It's hard to tell how old Minara Begum is - she could pass off as a 19-year-old although she is probably in her mid twenties. If you ask she will give you an embarassed smile revealing the dimples on her pretty face as she remarks - 'I can't tell - maybe 16 or 17'. She lost her parents as a child and was brought up by relatives. Her brother married her off to a rickshaw puller who goes to work when he feels like it - the rest of the time he just stays at home. Meena of course does not have such luxury - she must work as a house maid every single day - except when she or one of the children is sick. She has two little children, rent to pay for a small shack in a slum and for daily groceries she has to buy on her way home.
Shocking as it may sound she has to wake up at 2am to cook breakfast because that's the only time the gas comes on in the common kitchen of her slum. For the other meals she uses firewood for her mud stove. In the morning after eating whatever is left after her kids and husband have eaten, she washes the utensils, cleans the room, gives the children baths, nurses the younger child and then starts for work as a part time house maid in a house - a 20 minute walk away.
At the house where she works Meena does the beds, dusts the furniture, wipes the floors, washes the clothes, then cleans the bathroom. If there is time she helps the cook with cutting vegetables and grinding the spices. She leaves her workplace around 2 pm, usually without having any lunch.
This is when she must get vegetables and fish (once in a blue moon), rush home, feed the baby and get back to cooking. She cooks lunch and dinner then cleans up the tiny room that is dining and cooking area by day and bedroom by night. By the time she finishes cleaning everything and taking her bath it is almost evening and it is time to serve another meal all over again.
For Minara despite the numerous tasks she does at home, the only labour for which she is recognised through monetary remuneration is her work as a housemaid. Everything else is taken for granted and considered part of her role as a wife and mother. No one bothers to acknowledge the fact that this frail young woman basically works for almost all her waking hours and often even during the time she should be asleep. Such inhuman hours of manual work are considered part and parcel of being a woman in our country and in many others.
In rural areas where there is little opportunity for women to engage in formal employment it is even worse.
Shanta Begum who once earned 6,000 taka per month as a housemaid now gets nothing even though she slogs for more than 14 hours a day. She is married to a shopkeeper and lives with her in-laws. Her day starts before the fajr prayers when she must start preparing for the first meal of the day. She spends most of the time in the kitchen, cutting, peeling, cooking and cleaning. Apart from that she also has to keep the whole house clean, attend to her mother-in-law's needs, feed the cow, collect the cow dung, dry the lentil seeds and husk the paddy (which the family grows on a piece of land). If you ask her what she does for fun she will tell you – “not much. We say our prayers.” Her father-in-law, who is a huzur (holy man) forbids watching television or listening to music. Shanta is only 19-years-old.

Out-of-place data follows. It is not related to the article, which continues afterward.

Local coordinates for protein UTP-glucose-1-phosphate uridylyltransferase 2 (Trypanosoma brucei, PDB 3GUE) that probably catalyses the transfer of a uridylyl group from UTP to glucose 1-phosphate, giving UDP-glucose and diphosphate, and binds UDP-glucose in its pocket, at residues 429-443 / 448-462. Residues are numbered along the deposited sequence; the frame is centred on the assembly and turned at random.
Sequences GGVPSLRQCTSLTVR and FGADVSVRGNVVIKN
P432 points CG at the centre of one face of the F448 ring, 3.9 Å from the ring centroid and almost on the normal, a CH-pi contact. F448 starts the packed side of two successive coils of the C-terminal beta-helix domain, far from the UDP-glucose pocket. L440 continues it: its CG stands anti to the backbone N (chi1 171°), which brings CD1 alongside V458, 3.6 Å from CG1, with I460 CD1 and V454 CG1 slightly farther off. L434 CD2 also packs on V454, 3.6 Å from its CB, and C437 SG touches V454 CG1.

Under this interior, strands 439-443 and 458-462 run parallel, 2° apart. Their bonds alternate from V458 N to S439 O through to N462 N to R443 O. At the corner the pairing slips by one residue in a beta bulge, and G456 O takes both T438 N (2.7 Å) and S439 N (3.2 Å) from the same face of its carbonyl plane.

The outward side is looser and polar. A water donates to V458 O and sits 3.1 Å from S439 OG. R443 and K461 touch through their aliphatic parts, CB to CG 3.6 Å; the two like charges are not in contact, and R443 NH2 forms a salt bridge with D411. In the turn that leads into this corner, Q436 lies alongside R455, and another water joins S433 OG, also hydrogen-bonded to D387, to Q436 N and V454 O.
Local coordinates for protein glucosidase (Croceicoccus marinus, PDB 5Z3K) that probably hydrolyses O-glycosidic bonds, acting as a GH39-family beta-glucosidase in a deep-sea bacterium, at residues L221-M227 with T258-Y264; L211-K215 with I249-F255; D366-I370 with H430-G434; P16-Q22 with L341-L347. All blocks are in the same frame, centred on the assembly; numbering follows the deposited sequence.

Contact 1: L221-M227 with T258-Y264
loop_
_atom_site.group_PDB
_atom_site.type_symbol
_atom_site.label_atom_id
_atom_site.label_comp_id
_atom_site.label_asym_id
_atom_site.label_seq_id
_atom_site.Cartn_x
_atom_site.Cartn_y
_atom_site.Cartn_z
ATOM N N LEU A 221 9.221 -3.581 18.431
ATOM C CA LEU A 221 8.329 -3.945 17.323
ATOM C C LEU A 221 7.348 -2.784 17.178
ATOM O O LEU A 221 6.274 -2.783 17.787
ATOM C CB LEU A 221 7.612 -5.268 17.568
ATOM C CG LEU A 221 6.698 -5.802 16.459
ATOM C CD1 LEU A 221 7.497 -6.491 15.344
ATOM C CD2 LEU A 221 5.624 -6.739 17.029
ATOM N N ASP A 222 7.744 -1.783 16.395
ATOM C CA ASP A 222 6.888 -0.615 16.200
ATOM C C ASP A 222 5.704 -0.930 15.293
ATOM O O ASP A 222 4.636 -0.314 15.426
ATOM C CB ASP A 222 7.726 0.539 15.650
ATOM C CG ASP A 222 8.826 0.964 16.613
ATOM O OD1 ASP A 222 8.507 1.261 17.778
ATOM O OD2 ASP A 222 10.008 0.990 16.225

The two women we have been introduced to could represent the thousands of women who are engaged in long hours of unpaid work. A patriarchal society with deeply entrenched stereotypical roles for women ensures this injustice to be perpetuated from generation to generation. But economists and social justice proponents have been harping on the need for proper evaluation of women's labour in the economy. There is a strong lobby to include women's unpaid household work as part of a nation's GDP. This would be the first time that those hours of thankless, consecutive tasks, would be acknowledged as contributing to the economy.
In the case of women working in homesteads the economic contributions are quite tangible and easy to calculate. It would be for instance, possible to monetise the hours spent in farm work – husking the rice, planting seeds, drying the grains etc by the amount paid to a farm hand for the same tasks and hours. But how would one place taka amounts to tasks like child rearing, making sure they go to school, eat their meals regularly, taking extra effort to make special, nutritious meals for the family, taking care of a sick, elderly mother-in-law who has to be bathed, fed and clothed like another child? These tasks are no less valuable in building a nation. It ensures that children do not go hungry, that they get educated, are brought up in a wholesome environment and acquire necessary skills for future jobs. It ensures that the men of the house have the nutrition and peace of mind to be productive workers. It also makes sure that the elderly and disadvantaged are treated with dignity. It provides happiness. These intangible benefits are impossible to specifically evaluate but they have enormous contributions in making an economy healthy and helping a nation survive and grow. Including these tasks in the GDP will be a first step in the acknowledgement and appreciation of such invaluable contributions of women. It may even persuade more men to share the burden of household work.
The writer is the Deputy Editor, Editorial & Op-ed, The Daily Star.